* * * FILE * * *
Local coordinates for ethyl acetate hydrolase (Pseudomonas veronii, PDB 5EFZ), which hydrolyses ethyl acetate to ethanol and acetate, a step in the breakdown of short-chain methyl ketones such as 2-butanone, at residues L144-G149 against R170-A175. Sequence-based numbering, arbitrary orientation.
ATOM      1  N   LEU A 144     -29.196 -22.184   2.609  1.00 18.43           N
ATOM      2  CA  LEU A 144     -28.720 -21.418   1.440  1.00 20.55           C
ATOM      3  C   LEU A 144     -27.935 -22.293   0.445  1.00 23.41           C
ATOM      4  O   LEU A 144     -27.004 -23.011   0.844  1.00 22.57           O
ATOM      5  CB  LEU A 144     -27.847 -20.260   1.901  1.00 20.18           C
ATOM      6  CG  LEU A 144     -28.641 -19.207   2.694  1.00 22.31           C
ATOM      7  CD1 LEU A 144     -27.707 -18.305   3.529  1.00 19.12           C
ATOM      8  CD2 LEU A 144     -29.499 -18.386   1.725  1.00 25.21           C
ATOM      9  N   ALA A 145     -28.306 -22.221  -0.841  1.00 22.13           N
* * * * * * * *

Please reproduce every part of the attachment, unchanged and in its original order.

Local coordinates for ethyl acetate hydrolase (Pseudomonas veronii, PDB 5EFZ), which hydrolyses ethyl acetate to ethanol and acetate, a step in the breakdown of short-chain methyl ketones such as 2-butanone, at residues L144-G149 against R170-A175. Sequence-based numbering, arbitrary orientation.
ATOM      1  N   LEU A 144     -29.196 -22.184   2.609  1.00 18.43           N
ATOM      2  CA  LEU A 144     -28.720 -21.418   1.440  1.00 20.55           C
ATOM      3  C   LEU A 144     -27.935 -22.293   0.445  1.00 23.41           C
ATOM      4  O   LEU A 144     -27.004 -23.011   0.844  1.00 22.57           O
ATOM      5  CB  LEU A 144     -27.847 -20.260   1.901  1.00 20.18           C
ATOM      6  CG  LEU A 144     -28.641 -19.207   2.694  1.00 22.31           C
ATOM      7  CD1 LEU A 144     -27.707 -18.305   3.529  1.00 19.12           C
ATOM      8  CD2 LEU A 144     -29.499 -18.386   1.725  1.00 25.21           C
ATOM      9  N   ALA A 145     -28.306 -22.221  -0.841  1.00 22.13           N